Church Life in Samaná

Church life in the Samaná province of the Dominican Republic is steeped in history. In 1824, 300 African Americans sailed from the port of Philadelphia and settled in the Samana province of the island. It is an isolated region, and up until the last 50 years- it was virtually inaccessible, except by boat. This isolation had many effects on the population. One of the main effects was traditional church services and the use of the church as a community gathering place. In Samana, a church isn’t simply a way to worship God and pray- it is a way to keep the community together and hold on to those traditions that might otherwise be lost. The people who founded and settled this region of the island had to overcome many hardships together- but the church was their mainstay. The churches in Samana are filled with activity and life. Hymns that have been passed down for generations are still being sung in the same way, by descendants of the same people who sang them almost 200 years ago.   The church is the lifeblood of the community in Samana.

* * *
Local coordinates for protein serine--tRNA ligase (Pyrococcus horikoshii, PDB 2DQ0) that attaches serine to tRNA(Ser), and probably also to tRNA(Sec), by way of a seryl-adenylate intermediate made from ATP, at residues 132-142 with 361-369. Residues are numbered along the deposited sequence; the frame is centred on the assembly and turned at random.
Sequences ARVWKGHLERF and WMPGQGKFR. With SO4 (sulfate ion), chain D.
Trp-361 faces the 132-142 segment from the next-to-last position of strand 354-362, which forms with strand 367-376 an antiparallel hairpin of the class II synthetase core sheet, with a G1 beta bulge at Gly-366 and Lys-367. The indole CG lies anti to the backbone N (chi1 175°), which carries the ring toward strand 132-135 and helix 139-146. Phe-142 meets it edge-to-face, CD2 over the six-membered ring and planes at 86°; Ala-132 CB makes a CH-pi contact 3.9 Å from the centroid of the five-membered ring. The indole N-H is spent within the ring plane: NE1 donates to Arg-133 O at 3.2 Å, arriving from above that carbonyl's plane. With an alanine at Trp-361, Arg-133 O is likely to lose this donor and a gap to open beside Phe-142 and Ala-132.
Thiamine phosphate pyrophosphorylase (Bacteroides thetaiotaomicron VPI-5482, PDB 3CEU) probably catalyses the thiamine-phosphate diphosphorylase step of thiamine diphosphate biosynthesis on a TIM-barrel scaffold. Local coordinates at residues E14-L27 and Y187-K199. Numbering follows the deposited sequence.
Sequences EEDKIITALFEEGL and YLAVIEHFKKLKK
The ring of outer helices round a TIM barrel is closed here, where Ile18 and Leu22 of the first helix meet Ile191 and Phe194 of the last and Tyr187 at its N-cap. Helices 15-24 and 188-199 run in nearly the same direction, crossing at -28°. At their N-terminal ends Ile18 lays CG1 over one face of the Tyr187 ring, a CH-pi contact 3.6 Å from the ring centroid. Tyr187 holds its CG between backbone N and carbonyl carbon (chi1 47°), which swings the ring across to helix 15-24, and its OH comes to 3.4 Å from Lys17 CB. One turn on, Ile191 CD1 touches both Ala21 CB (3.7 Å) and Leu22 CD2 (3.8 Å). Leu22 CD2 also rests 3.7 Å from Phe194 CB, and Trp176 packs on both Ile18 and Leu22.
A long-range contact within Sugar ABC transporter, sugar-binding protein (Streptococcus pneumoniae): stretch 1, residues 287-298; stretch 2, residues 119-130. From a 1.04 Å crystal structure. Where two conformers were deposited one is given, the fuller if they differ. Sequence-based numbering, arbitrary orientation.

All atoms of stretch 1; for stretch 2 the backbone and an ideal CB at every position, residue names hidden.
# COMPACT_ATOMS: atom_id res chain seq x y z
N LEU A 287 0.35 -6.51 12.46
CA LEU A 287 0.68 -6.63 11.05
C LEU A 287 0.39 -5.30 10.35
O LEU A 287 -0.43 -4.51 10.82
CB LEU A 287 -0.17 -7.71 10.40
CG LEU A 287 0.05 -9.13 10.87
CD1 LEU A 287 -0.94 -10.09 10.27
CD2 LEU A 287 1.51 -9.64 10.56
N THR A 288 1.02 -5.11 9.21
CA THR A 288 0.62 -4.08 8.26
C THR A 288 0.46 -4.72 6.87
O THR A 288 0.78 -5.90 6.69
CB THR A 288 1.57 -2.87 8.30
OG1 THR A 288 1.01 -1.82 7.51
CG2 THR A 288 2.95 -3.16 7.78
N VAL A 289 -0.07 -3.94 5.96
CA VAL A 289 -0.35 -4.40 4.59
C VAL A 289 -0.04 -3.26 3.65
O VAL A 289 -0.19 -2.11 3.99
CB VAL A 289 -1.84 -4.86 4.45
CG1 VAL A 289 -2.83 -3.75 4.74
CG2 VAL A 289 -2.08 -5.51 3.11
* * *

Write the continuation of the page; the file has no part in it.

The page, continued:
Child Highlight: Daniela

A parent’s tragic illness is a common way that children in the Samaná province in the Dominican Republic come into our care. Without adequate financial

Read More »

Melissa Schol

Melissa is originally from Ocala, FL and after moving around Florida, Georgia & North Carolina, she has settled back in Ocala. Melissa went to the College of Central Florida and has pursued a life of service in various administrative, customer service and marketing roles. She has now settled into her dream role as the Communications Director for Advocates of Love.

Melissa was on the state board of the Florida Foster and Adoptive Parent Association while serving 4 years as a foster and then adoptive mom. She has two adopted daughters, Kenzi and Shyne, who keep her busy. Melissa also serves in her local church. 

You can reach Melissa via email: